The Spring 2017 Philosophy Colloquium Series presents our own Guido Pincione and Fernando Tesón (Florida State University). The title of their talk is "Markets And Motives." (Abstract below.)
Friday, Apr 21, 3-5pm, Maloney Seminar Room, Social Sciences 224.
"Markets And Motives"
Many people complain that markets rest on egoism. Adam Smith's famous invisible-hand argument for the free market exposes, ironically, why the market may be thought to be vulnerable to such critique. An economic system that rewards egoism cannot possibly promote virtue, because morality requires us to be attentive to the desires, needs, and suffering of others, over and above viewing those desires, needs, and suffering as opportunites for trade. Call this the ethical critique of the market.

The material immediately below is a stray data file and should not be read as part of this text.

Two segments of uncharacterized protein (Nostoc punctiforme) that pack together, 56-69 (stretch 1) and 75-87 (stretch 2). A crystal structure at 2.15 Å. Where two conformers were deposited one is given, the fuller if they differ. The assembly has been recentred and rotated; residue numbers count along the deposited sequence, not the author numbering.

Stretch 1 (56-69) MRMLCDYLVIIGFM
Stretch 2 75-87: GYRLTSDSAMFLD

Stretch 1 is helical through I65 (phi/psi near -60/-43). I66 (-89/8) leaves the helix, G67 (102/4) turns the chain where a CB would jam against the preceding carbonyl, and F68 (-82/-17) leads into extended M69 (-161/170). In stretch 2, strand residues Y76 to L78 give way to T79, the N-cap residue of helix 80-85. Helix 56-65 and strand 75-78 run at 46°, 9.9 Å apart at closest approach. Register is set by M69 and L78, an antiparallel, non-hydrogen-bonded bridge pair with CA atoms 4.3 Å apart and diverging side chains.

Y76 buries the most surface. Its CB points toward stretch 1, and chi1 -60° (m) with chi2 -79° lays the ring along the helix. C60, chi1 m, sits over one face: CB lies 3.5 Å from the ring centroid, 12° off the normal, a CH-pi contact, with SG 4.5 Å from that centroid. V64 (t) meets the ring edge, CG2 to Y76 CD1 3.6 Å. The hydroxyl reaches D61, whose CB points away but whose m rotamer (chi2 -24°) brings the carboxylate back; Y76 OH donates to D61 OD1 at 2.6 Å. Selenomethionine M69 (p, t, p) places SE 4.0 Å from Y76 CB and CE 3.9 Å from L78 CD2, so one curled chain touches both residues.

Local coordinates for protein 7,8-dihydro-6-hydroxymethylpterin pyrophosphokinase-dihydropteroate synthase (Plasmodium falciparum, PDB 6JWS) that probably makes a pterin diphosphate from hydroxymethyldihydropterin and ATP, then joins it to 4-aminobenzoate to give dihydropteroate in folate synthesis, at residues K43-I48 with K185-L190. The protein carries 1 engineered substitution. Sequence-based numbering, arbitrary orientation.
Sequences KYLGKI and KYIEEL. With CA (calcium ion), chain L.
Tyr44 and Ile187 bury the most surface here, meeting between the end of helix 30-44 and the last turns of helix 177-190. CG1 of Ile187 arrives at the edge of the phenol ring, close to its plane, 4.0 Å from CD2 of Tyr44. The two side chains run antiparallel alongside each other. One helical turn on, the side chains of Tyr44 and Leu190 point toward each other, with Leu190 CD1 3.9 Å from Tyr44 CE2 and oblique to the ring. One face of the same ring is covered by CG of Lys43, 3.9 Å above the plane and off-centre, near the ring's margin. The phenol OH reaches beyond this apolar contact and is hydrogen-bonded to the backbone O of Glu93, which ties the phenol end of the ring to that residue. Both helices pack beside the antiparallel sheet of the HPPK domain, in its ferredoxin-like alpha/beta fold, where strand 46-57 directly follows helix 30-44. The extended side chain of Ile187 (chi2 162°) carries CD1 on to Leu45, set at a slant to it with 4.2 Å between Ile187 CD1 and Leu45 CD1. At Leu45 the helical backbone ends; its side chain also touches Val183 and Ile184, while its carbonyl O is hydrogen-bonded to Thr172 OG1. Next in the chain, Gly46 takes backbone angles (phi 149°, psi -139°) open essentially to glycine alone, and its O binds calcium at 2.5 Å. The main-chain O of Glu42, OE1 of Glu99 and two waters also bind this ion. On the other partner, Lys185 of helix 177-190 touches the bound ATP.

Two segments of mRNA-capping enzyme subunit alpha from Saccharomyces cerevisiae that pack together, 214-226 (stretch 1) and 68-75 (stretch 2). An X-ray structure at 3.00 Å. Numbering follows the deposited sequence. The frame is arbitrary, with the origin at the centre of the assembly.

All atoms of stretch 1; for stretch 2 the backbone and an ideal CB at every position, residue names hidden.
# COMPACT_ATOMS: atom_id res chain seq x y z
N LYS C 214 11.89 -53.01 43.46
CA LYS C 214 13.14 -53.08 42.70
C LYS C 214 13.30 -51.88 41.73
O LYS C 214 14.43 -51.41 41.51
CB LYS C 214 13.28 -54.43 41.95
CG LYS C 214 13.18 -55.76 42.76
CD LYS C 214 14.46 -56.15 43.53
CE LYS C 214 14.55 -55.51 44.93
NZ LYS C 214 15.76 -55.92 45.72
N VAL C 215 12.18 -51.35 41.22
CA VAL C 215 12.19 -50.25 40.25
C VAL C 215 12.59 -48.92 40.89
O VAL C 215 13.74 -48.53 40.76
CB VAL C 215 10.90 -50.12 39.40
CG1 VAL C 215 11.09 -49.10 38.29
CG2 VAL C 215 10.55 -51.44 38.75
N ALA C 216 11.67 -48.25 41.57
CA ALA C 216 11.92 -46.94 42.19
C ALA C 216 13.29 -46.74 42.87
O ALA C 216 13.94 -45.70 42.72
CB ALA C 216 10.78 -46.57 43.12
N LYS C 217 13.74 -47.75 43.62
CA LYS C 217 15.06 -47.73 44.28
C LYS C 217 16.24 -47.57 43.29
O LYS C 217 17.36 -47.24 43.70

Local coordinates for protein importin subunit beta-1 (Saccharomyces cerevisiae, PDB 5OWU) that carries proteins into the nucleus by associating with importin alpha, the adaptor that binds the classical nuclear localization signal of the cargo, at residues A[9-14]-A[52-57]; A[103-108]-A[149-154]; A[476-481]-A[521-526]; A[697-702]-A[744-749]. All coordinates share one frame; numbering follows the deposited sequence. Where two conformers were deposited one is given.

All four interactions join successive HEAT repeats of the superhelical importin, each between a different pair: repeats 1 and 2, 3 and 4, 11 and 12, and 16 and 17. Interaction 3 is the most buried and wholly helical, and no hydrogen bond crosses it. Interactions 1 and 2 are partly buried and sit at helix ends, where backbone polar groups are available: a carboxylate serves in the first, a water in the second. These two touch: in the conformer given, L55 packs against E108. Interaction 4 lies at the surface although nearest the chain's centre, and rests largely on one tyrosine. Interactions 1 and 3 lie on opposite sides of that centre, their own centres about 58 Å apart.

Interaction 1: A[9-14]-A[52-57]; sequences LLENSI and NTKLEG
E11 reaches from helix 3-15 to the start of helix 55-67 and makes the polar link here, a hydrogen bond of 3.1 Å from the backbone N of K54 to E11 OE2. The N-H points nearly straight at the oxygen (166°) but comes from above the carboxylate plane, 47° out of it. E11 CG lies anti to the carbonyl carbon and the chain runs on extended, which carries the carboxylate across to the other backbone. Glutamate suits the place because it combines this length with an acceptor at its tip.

We reject the ethical critique on three counts. First, the market treats virtue seriously precisely because it economizes on virtue. It induces individuals to benefit others at no personal cost, and so it frees motivational resources-moral energy, as it were-for virtuous activity. Second, the ethical critique does not reach the common case of those who consume or invest knowing that this creates jobs and improves in other ways the lives of others. Those individuals are animated by motives that are relevantly analogous to the motives that G. A. Cohen and other ethical critics of the market attribute to members of the ideal society that they advocate. And third, the behavior needed to sustain well-functioning markets requires a specific kind of virtue: the strength to resist temptations of opportunistic defection from the rules of property and contract that define a free market. We will argue that this virtue is part and parcel of the "bourgeois virtues" that Deirdre McCloskey describes in her recent work, and for this reason it can be practiced at low personal cost.